ST2 negatively regulates TLR2 signaling, but is not required for bacterial lipoprotein-induced tolerance.
AffiliationDepartment of Academic Surgery, University College Cork/National University of Ireland, Cork University Hospital, Cork, Ireland.
Mice, Inbred BALB C
Toll-Like Receptor 2
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CitationST2 negatively regulates TLR2 signaling, but is not required for bacterial lipoprotein-induced tolerance. 2010, 184 (10):5802-8 J. Immunol.
JournalJournal of immunology (Baltimore, Md. : 1950)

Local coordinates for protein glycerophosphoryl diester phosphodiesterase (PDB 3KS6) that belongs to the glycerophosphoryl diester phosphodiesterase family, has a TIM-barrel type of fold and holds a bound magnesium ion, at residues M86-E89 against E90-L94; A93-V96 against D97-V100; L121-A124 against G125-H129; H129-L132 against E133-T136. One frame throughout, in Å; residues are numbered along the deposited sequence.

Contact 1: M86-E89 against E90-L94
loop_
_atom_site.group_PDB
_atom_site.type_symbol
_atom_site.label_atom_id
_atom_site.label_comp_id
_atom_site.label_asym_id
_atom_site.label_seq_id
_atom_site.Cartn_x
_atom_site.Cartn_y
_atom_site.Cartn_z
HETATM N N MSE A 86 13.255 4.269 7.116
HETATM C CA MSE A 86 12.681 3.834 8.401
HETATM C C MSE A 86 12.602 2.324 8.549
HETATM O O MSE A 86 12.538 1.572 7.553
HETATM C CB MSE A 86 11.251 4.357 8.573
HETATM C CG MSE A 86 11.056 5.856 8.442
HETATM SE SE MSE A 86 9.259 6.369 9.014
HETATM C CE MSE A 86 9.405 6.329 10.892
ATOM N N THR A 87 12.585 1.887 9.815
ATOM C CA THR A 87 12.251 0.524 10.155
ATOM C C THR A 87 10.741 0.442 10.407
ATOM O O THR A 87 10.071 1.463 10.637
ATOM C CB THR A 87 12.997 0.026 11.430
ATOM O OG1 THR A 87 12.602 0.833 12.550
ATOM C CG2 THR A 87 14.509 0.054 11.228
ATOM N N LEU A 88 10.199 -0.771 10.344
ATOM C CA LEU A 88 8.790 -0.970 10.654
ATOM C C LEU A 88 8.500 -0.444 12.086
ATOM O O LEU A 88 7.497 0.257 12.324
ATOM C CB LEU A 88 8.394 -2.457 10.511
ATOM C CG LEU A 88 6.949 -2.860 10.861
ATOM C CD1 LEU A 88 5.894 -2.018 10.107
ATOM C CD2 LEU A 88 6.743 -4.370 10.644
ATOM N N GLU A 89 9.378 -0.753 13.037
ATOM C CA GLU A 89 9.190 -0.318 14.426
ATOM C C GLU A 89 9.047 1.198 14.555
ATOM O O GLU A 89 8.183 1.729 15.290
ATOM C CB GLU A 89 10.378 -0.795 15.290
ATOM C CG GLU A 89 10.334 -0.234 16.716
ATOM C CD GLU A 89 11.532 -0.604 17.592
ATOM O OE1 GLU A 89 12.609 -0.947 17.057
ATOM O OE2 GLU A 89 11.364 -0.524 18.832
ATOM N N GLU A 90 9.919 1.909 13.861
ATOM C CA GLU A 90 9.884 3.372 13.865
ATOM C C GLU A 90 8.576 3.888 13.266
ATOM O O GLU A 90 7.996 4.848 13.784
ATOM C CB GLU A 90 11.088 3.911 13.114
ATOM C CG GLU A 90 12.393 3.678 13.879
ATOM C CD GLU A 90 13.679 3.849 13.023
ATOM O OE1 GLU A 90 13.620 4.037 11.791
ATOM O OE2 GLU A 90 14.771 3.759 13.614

AbstractActivation of TLR signaling is critical for host innate immunity against bacterial infection. Previous studies reported that the ST2 receptor, a member of the Toll/IL-1 receptor superfamily, functions as a negative regulator of TLR4 signaling and maintains LPS tolerance. However, it is undetermined whether ST2 negatively regulates TLR2 signaling and furthermore, whether a TLR2 agonist, bacterial lipoprotein (BLP)-induced tolerance is dependent on ST2. In this study, we show that BLP stimulation-induced production of proinflammatory cytokines and immunocomplex formation of TLR2-MyD88 and MyD88-IL-1R-associated kinase (IRAK) were significantly enhanced in ST2-deficient macrophages compared with those in wild-type controls. Furthermore, overexpression of ST2 dose-dependently attenuated BLP-induced NF-kappaB activation, suggesting a negative regulatory role of ST2 in TLR2 signaling. A moderate but significantly attenuated production of TNF-alpha and IL-6 on a second BLP stimulation was observed in BLP-pretreated, ST2-deficient macrophages, which is associated with substantially reduced IRAK-1 protein expression and downregulated TLR2-MyD88 and MyD88-IRAK immunocomplex formation. ST2-deficient mice, when pretreated with a nonlethal dose of BLP, benefitted from an improved survival against a subsequent lethal BLP challenge, indicating BLP tolerance develops in the absence of the ST2 receptor. Taken together, our results demonstrate that ST2 acts as a negative regulator of TLR2 signaling, but is not required for BLP-induced tolerance.
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